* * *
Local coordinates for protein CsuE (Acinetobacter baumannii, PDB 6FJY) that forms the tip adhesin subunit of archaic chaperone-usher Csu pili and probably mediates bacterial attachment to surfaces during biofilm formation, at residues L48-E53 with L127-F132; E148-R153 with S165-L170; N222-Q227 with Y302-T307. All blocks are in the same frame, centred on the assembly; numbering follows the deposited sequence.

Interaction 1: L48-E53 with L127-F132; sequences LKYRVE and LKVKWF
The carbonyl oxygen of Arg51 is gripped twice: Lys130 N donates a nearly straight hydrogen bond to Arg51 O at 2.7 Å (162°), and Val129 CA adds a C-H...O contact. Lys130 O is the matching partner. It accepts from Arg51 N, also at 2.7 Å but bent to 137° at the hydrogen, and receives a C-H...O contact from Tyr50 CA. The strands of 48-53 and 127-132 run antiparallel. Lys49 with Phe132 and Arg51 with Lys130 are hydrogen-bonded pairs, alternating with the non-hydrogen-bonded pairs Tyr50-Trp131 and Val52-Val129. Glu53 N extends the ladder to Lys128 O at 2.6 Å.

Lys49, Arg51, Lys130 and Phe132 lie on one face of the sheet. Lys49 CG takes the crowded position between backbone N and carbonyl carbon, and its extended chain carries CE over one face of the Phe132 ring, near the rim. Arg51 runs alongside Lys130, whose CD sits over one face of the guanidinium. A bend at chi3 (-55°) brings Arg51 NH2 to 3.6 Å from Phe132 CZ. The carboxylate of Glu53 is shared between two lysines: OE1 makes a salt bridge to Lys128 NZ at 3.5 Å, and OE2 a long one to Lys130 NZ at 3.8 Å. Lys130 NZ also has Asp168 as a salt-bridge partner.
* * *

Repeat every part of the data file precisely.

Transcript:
Local coordinates for protein CsuE (Acinetobacter baumannii, PDB 6FJY) that forms the tip adhesin subunit of archaic chaperone-usher Csu pili and probably mediates bacterial attachment to surfaces during biofilm formation, at residues L48-E53 with L127-F132; E148-R153 with S165-L170; N222-Q227 with Y302-T307. All blocks are in the same frame, centred on the assembly; numbering follows the deposited sequence.

Interaction 1: L48-E53 with L127-F132; sequences LKYRVE and LKVKWF
The carbonyl oxygen of Arg51 is gripped twice: Lys130 N donates a nearly straight hydrogen bond to Arg51 O at 2.7 Å (162°), and Val129 CA adds a C-H...O contact. Lys130 O is the matching partner. It accepts from Arg51 N, also at 2.7 Å but bent to 137° at the hydrogen, and receives a C-H...O contact from Tyr50 CA. The strands of 48-53 and 127-132 run antiparallel. Lys49 with Phe132 and Arg51 with Lys130 are hydrogen-bonded pairs, alternating with the non-hydrogen-bonded pairs Tyr50-Trp131 and Val52-Val129. Glu53 N extends the ladder to Lys128 O at 2.6 Å.

Lys49, Arg51, Lys130 and Phe132 lie on one face of the sheet. Lys49 CG takes the crowded position between backbone N and carbonyl carbon, and its extended chain carries CE over one face of the Phe132 ring, near the rim. Arg51 runs alongside Lys130, whose CD sits over one face of the guanidinium. A bend at chi3 (-55°) brings Arg51 NH2 to 3.6 Å from Phe132 CZ. The carboxylate of Glu53 is shared between two lysines: OE1 makes a salt bridge to Lys128 NZ at 3.5 Å, and OE2 a long one to Lys130 NZ at 3.8 Å. Lys130 NZ also has Asp168 as a salt-bridge partner.